Monday, May 10, 2010


Life is pleasant. Death is peaceful. It's the transition that's troublesome.
                    Isaac Asimov

              I was introduced to suicide at a very early age. When I was three, my grandmother killed herself. I didn’t realize it then, but she was in a great amount of pain.  She’d had back pain since she was in high school, she had terrible arthritis, and she’d fallen down the stairs at our cabin in the mountains and had smashed up the whole left side of her body. She felt like she was a burden to our family.  For some reason she thought we’d be better off without her.  She was wrong.
                When Grandma died, our family shattered.  My aunt just stopped everything.  She stopped cleaning her house, and she stopped helping her kids. The stress was just too much.  My mom’s a fighter, and she showed it less, but it hurt her just as much. Maybe more.  My grandpa started dating three weeks after my grandma’s death.  He married barely seven months later.  Having a new woman in my grandma’s house was a constant reminder of the hole her passing created, and seemed to keep that hole open. We were given no time to heal.  Holidays had to be re-arranged because my grandpa’s new wife had her own children and when we did get together, it just didn’t feel the same. Grandpa seemed to think that life would go on without any changes, but everyone else saw that the changes were numerous and extremely sad.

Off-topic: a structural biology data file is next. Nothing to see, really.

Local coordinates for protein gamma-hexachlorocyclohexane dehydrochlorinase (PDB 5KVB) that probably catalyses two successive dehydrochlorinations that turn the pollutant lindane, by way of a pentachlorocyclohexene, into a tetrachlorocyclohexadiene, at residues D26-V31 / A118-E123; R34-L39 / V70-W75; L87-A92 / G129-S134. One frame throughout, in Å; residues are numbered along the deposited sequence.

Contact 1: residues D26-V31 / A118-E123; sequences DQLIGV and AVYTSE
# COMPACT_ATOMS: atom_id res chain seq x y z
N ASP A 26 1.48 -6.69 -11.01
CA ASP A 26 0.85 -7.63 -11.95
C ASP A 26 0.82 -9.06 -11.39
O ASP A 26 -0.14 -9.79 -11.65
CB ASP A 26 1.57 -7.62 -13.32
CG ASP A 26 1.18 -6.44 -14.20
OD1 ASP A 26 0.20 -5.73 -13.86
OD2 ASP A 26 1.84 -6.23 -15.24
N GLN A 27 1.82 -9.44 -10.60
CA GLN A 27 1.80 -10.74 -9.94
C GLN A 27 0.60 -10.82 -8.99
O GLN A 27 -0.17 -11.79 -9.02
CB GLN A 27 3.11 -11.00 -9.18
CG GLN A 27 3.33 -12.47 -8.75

A few years after my grandma died, a close family friend had suicide enter her life when her brother killed himself.  At his viewing, she told me, “We just have to know that God loves us all, and sometimes, life just sucks.” I thought she put it perfectly.
                It’s been eleven years since Grandma’s death, and my family is just barely getting over it.  The family friend has found solace in being part of a suicide prevention group that works with teenagers. As for me, I feel as if I’ve learned an invaluable life lesson. Suicide is not worth the cost. It’s a “permanent solution to a temporary problem” and is not an answer but just another problem. I’ve seen the affects of suicide, and nothing could be worse. Families are devastated by the loss, and will never completely heal. No matter what, suicide is not the answer.

1 comment:

  1. I really think I understand what you are trying to say but I have to disagree with it...just a little. My uncle had uncontrollable depression his whole life. My family felt his suicide was what was best for him because his problems were not temporary. It all depends on the situation but hey, what doesn't these days.